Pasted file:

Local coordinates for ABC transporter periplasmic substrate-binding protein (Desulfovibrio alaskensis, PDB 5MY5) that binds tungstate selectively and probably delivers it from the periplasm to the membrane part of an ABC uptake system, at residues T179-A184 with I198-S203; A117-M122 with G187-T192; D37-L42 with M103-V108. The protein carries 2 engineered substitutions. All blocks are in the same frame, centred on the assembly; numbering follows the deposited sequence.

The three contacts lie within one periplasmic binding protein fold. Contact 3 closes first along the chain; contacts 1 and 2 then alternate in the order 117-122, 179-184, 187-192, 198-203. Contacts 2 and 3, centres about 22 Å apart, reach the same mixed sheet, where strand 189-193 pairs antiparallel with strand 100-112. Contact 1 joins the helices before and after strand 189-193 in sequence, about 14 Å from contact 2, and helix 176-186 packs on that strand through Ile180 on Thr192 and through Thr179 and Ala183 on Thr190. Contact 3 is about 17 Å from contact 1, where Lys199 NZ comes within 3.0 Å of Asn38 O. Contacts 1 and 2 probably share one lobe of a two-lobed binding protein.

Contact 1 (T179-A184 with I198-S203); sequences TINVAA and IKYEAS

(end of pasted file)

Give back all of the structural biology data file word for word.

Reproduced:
Local coordinates for ABC transporter periplasmic substrate-binding protein (Desulfovibrio alaskensis, PDB 5MY5) that binds tungstate selectively and probably delivers it from the periplasm to the membrane part of an ABC uptake system, at residues T179-A184 with I198-S203; A117-M122 with G187-T192; D37-L42 with M103-V108. The protein carries 2 engineered substitutions. All blocks are in the same frame, centred on the assembly; numbering follows the deposited sequence.

The three contacts lie within one periplasmic binding protein fold. Contact 3 closes first along the chain; contacts 1 and 2 then alternate in the order 117-122, 179-184, 187-192, 198-203. Contacts 2 and 3, centres about 22 Å apart, reach the same mixed sheet, where strand 189-193 pairs antiparallel with strand 100-112. Contact 1 joins the helices before and after strand 189-193 in sequence, about 14 Å from contact 2, and helix 176-186 packs on that strand through Ile180 on Thr192 and through Thr179 and Ala183 on Thr190. Contact 3 is about 17 Å from contact 1, where Lys199 NZ comes within 3.0 Å of Asn38 O. Contacts 1 and 2 probably share one lobe of a two-lobed binding protein.

Contact 1 (T179-A184 with I198-S203); sequences TINVAA and IKYEAS